The question in the high-yield market today is whether the cup is half empty or half full. On one hand, credit spreads 500 bps above Treasuries would not normally be viewed as attractive this late in the cycle. However, the sector’s 9.50% yield and average dollar price of $85 both indicate the sector is cheap relative to history.
The high-yield market has gone through several default cycles over the last decade, which has left the sector more resilient. Still, today’s spread levels do not provide adequate compensation to justify a broad overweight.
Our preference is for higher-quality tranches. We are overweight BBs, underweight Bs, and cautious in CCC rated issues. We also see opportunities to capture attractive carry in select high-yield loans. Security selection will be the most important driver of performance in the coming quarters.
In absolute terms, emerging markets (EM) credit suffered heavy losses this year. While the majority of the negative return is attributed to rising U.S. Treasury yields, the move in credit spreads has further contributed to the downside.
EM was hurt by Russia’s invasion of Ukraine and has remained under pressure throughout the year because of concerns over global growth and investor outflows.
While we are cautious for now, we believe a lot of negative news has already been priced in. With higher yields generating substantial carry for EM investors, as well as reduced new issue supply and attractive valuations, we see potential for strong returns over the coming year.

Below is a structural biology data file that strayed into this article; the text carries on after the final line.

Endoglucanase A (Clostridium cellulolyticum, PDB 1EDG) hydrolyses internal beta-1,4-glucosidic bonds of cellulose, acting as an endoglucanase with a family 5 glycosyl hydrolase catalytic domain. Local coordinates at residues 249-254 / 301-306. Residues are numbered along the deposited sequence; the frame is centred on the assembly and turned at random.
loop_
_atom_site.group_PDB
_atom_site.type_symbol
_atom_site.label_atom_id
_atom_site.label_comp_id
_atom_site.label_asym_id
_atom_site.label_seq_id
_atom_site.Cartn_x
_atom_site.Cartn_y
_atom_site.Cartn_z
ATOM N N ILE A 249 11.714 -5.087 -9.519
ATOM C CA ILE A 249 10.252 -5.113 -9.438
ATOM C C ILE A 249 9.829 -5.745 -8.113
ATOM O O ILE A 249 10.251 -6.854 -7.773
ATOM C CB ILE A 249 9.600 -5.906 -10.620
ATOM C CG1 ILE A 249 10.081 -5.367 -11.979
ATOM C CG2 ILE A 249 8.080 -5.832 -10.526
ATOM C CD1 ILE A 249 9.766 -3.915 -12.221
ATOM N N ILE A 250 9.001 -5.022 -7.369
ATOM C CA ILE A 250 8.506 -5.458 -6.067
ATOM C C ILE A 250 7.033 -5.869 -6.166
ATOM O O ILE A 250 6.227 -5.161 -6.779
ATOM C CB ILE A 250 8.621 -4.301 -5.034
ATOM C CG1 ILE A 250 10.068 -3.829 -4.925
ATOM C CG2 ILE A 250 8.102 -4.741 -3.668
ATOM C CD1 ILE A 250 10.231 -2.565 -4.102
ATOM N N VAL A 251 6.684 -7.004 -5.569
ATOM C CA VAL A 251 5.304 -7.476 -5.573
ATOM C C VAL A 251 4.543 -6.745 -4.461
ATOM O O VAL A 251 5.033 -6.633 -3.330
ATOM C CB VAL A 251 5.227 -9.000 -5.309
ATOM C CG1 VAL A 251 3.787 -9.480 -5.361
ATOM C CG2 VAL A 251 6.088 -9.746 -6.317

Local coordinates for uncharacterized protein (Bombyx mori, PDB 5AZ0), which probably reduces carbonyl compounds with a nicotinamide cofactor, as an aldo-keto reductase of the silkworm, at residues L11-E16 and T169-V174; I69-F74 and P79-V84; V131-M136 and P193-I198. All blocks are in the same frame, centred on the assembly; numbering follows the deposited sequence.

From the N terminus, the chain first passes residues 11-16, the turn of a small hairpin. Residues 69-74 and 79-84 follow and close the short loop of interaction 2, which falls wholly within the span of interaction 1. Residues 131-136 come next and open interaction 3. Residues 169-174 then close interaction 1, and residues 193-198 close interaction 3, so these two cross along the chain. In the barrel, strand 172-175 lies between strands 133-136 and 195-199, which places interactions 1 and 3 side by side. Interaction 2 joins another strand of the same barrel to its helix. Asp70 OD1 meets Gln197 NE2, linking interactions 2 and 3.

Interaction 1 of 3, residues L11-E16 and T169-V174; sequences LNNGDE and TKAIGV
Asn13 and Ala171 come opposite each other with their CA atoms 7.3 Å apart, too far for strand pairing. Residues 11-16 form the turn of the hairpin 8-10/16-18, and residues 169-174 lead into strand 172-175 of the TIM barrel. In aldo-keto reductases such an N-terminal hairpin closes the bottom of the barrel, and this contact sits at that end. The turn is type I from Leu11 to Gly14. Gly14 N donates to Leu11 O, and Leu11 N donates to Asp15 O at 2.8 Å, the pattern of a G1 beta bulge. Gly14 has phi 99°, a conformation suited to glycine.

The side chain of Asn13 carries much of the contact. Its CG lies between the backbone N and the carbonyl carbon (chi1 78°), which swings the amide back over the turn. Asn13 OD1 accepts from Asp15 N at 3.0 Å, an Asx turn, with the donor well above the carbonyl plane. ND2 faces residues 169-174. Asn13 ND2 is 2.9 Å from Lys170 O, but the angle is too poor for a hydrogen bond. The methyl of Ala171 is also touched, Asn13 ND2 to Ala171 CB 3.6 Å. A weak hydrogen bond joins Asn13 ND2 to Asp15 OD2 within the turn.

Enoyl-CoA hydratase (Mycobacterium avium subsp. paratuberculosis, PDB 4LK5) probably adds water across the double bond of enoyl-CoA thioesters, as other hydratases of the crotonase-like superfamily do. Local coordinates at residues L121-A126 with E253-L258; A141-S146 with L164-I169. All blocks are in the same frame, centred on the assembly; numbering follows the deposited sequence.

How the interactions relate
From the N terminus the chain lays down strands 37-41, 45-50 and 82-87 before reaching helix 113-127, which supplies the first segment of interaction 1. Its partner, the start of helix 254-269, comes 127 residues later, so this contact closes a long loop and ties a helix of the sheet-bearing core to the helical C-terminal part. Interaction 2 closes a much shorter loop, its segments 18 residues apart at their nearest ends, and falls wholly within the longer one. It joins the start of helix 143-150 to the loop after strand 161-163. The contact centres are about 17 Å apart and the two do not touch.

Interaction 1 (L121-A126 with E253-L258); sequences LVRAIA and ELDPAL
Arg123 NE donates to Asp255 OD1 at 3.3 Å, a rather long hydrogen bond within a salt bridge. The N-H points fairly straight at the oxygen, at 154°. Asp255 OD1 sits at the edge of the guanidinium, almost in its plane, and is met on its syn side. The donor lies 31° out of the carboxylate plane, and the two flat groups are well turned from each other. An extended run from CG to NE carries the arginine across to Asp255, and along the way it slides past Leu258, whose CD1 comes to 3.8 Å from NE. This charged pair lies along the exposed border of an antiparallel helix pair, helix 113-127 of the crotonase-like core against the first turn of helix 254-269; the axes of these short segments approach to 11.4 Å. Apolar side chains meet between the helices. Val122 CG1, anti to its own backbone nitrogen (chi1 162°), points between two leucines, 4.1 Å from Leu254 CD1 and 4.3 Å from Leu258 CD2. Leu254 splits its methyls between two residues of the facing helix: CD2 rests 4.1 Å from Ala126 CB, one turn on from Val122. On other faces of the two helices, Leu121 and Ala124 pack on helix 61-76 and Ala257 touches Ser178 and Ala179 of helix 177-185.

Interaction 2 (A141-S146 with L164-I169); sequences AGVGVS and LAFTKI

EM returns can also benefit from opportunities in local markets and EM corporate bonds. EM central banks began their hiking cycles more than a year ago and most should conclude by year-end. As we get closer to the end of the Fed’s hiking cycle, we expect to see additional opportunities in local-market EM rates.
EM currency exposure will offer pockets of value if the dollar weakens. Many EM corporate issuers retain industry-leading balance sheets and are in a position to retire debt at discount levels, potentially improving their credit profile.
Implications for Vanguard funds
• Credit valuations have steadily improved, but spreads have room to back up if the economy slows. We are keeping overall exposure low and looking for opportunities when markets overshoot fair value.
• We see the best opportunities in more defensive sectors of the corporate market and higher-quality EM sovereigns. An up-in-quality tilt should provide more cushion
The highest yields in over a decade
Municipal yields rose alongside most other fixed income sectors; as of September 30, the Bloomberg Municipal Bond Index yielded 4.04%, an offer not seen in over a decade.
Municipals look particularly attractive when compared with other sectors on a tax-equivalent basis. The 6.8% tax-equivalent yield for the broad municipal index is a full percentage point higher than the lower-rated U.S. investment-grade corporate market. Investors in top tax brackets living in certain states can access yields more comparable with those of U.S. high yield. These yields should be placed in context with municipals exhibiting the best credit fundamentals seen in the last 20 years, as discussed last quarter.
Investors who are waiting for a bottom face snapback risk. Crossover buyers (e.g., banks and insurance companies) may buy into attractive valuations, which historically has spurred rallies that retail investors pile into. Investors are often best suited to stay invested over the long term.
Scant default rates
The current value stands out even further when historical default rates are considered. Investment-grade municipals have experienced a 0.09% cumulative default rate on average over rolling 10-year periods, compared with 2.17% for global investment-grade corporates and 29.92% for global high yield. (All rates per Moody’s, using data from 1970 through 2021.)
Higher quality at attractive levels